Navigational Audits contribute to reducing near-misses and accidents
In spite of the fact that the techniques for safe navigation are well known, the safe navigation of a vessel still remains a challenge. It has been reported that more than 80% of shipping accidents have a non-technical cause; they are related rather to human error. The last Concentrated Inspection Campaign (CIC) on “Safety of Navigation” conducted by the Paris MoU in 2009 recorded that during 6331 inspections 1872 (30%) deficiencies were identified. In order to reduce navigational risks charterers recommend undertaking navigational audits.
Any accident or serious incident can have disastrous repercussions on a company's reputation. According to the Swedish P&I club, over the past six years four major cases have produced abnormally high claims. These cases represented nearly 2 billion USD in P&I costs. Clearly, it is time for shipping to become much more risk-adverse. Research has shown that the top 25% of ships, ranked according to safety, are involved in only 7% of all accidents. This clearly demonstrates the significant potential for reducing the number of shipping accidents.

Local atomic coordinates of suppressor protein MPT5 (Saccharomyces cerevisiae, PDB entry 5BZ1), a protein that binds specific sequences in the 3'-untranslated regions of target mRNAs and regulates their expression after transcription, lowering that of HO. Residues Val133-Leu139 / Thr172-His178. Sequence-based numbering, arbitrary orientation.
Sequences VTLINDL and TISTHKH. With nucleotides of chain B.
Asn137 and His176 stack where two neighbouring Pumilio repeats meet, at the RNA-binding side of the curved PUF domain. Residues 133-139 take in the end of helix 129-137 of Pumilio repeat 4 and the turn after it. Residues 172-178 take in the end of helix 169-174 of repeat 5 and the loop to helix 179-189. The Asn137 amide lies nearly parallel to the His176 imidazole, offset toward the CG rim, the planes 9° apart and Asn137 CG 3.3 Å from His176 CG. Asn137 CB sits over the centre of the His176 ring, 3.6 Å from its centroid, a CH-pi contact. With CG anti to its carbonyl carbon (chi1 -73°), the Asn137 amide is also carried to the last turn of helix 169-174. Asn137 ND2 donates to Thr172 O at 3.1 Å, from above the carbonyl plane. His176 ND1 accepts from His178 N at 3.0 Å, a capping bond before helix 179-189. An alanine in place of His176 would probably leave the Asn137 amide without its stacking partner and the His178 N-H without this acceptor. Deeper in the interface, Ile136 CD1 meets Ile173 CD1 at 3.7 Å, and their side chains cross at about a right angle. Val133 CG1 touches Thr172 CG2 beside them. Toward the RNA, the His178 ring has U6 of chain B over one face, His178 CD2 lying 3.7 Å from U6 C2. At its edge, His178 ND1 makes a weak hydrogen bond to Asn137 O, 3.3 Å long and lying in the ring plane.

Navigation is an area under close review by risk assessment teams. Navigational audits are already a requirement of the Tanker Management and Self Assessment (TMSA) 3- Stage 4 and becoming more common in other trades, for example bulk carriers. Even though not a mandatory requirement, it is an element which speaks to a company's operational quality as well as a tool to improve performance, not only in the tanker business but also in order to satisfy charterers' requirements.
Navigational audits assess how the ship is handled by the crew, what kind of support is provided shoreside and can reveal important navigational and bridge management errors, which could potentially lead to a collision or grounding. Improvements to existing Safety Management Systems can also be identified through the auditing process.
What are the advantages of navigational audits?